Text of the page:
At that time, the Ise Grand Shrine (in modern day Mie Prefecture) was considered one of the most important and holiest sites in the Shinto religion. Many made the pilgrimage to this sacred site. For those who lived very far away, this journey was virtually impossible due to finances, time commitment and distance. Because of this, priests would travel to villages, crossroads and other locations to help the locals by driving away evil spirits through performing sacred rituals. These rituals served as a talisman for the people and became known as daikagura. Over time these sacred rituals evolved into traditional folk entertainment; performance groups began migrating to Edo (modern day Tokyo) and Edo-daikagura was born.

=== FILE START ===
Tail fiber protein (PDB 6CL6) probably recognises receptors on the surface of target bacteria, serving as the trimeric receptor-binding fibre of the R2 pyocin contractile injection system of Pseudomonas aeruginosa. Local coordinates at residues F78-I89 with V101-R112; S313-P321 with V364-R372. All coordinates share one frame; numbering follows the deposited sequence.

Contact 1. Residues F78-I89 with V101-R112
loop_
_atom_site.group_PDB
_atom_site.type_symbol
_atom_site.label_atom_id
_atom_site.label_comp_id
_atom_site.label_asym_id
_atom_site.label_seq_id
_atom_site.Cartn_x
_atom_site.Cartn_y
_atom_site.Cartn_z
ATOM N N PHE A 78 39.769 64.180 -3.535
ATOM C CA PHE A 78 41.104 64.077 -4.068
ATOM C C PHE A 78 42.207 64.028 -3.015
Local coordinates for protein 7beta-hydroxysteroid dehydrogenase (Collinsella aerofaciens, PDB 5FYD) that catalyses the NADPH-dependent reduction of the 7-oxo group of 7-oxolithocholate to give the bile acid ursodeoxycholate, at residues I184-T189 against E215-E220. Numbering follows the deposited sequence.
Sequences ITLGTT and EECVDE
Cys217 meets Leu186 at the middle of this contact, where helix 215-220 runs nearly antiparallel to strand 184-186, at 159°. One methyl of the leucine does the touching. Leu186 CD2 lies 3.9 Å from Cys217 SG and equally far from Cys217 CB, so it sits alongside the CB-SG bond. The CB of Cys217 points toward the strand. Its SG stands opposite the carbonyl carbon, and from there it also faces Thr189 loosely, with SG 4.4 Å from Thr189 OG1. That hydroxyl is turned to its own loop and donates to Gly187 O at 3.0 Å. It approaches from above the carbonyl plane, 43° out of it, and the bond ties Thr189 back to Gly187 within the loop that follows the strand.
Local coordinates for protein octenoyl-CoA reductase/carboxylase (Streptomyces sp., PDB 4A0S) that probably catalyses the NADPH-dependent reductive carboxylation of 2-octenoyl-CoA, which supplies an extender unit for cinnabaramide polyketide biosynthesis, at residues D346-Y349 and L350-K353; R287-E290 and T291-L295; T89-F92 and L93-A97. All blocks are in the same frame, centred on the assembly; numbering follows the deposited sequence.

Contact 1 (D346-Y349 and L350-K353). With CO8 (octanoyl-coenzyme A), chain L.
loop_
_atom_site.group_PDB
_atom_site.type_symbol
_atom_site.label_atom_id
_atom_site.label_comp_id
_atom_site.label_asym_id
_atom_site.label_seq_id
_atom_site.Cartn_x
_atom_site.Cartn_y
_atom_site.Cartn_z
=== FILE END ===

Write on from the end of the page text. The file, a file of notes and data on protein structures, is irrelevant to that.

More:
The Maruichi Senoh Troupe has been a well known performance troupe since the Edo Period, once performing in front of the Imperial General. The stunts and performances have been passed down from generation to generation. Towards the end of the 19th Century, the 10th generation of performers began expanding into Europe, incorporating some modern aspects into daikagura. (段落合併) The current troupe are 13th generation performers. In addition to performing the annual traditional rituals in January, they travel and perform in a variety of celebrations and festivals, both locally and abroad. When not on tour, in order to carry on and promote their traditional folk heritage, the Maruichi Senoh Troupe leads an “Edo-Daikagura Classroom” Workshop to educate and train the next generation of young performers.